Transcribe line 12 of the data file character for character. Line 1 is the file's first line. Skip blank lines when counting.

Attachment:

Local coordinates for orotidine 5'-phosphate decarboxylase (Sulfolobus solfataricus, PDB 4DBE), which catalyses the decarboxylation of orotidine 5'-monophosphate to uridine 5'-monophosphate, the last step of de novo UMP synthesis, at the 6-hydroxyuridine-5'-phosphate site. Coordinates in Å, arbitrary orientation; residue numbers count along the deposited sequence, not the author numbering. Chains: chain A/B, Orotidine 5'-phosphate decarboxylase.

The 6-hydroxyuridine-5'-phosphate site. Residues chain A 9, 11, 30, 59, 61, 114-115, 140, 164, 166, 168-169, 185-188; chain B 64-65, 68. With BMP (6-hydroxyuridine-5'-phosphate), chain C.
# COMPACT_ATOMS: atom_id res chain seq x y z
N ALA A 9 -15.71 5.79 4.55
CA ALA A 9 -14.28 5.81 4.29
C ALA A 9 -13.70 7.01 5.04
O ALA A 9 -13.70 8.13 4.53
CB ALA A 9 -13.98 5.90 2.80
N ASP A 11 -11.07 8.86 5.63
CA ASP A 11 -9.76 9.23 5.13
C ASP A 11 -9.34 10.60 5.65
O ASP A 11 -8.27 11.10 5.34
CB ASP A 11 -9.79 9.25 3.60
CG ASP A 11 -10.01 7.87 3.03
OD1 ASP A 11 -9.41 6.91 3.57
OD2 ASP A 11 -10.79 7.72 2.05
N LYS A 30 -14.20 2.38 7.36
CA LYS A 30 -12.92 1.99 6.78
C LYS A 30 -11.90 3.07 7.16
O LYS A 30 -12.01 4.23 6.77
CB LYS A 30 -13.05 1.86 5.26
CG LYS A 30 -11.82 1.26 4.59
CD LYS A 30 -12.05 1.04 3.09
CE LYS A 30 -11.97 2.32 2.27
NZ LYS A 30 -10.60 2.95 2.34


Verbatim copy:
O ASP A 11 -8.27 11.10 5.34